A tough woman around tender men: Dilma Rousseff, gendered double bind, and misogynistic backlash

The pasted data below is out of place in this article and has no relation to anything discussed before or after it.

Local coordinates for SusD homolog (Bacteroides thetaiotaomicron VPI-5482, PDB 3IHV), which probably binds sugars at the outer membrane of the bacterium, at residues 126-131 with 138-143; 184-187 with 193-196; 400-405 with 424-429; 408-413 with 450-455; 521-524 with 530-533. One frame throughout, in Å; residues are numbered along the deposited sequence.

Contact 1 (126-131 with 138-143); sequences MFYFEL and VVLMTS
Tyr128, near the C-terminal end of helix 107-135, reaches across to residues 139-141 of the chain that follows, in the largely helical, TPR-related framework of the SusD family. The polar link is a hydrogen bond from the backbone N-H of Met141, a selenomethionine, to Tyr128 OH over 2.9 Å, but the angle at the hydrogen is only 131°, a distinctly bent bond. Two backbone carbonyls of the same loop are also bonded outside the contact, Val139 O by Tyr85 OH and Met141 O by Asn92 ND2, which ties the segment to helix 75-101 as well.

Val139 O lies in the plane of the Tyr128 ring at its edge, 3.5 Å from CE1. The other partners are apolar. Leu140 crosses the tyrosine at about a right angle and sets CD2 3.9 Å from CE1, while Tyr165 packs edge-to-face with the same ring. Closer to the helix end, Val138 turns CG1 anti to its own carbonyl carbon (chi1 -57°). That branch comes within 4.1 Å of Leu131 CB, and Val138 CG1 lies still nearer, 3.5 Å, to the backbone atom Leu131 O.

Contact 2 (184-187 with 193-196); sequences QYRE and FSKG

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Dilma Rousseff's presidency ended in controversial form. The first woman elected to the position in Brazil, Rousseff's 2016 impeachment was seen as a coup by her supporters and as a necessary step for democracy by her detractors. With the Brazilian economy facing its worst recession in history and the Car Wash corruption scandal ravaging the political class, critics continually raised questions about Rousseff's leadership style and abilities. This article analyzes how this criticism in part can be attributed to gendered subjective understandings of preferred leadership traits. Using a thematic analysis of interviews with political actors in five different Brazilian states conducted in 2017 and 2018, we demonstrate that gender stereotypes and sexism fueled criticisms about women's political leadership. While Rousseff's presidency was riddled with problems, the president's leadership style and abilities were scrutinized in distinct gendered ways, indicating a gendered double bind and a backlash against women in politics.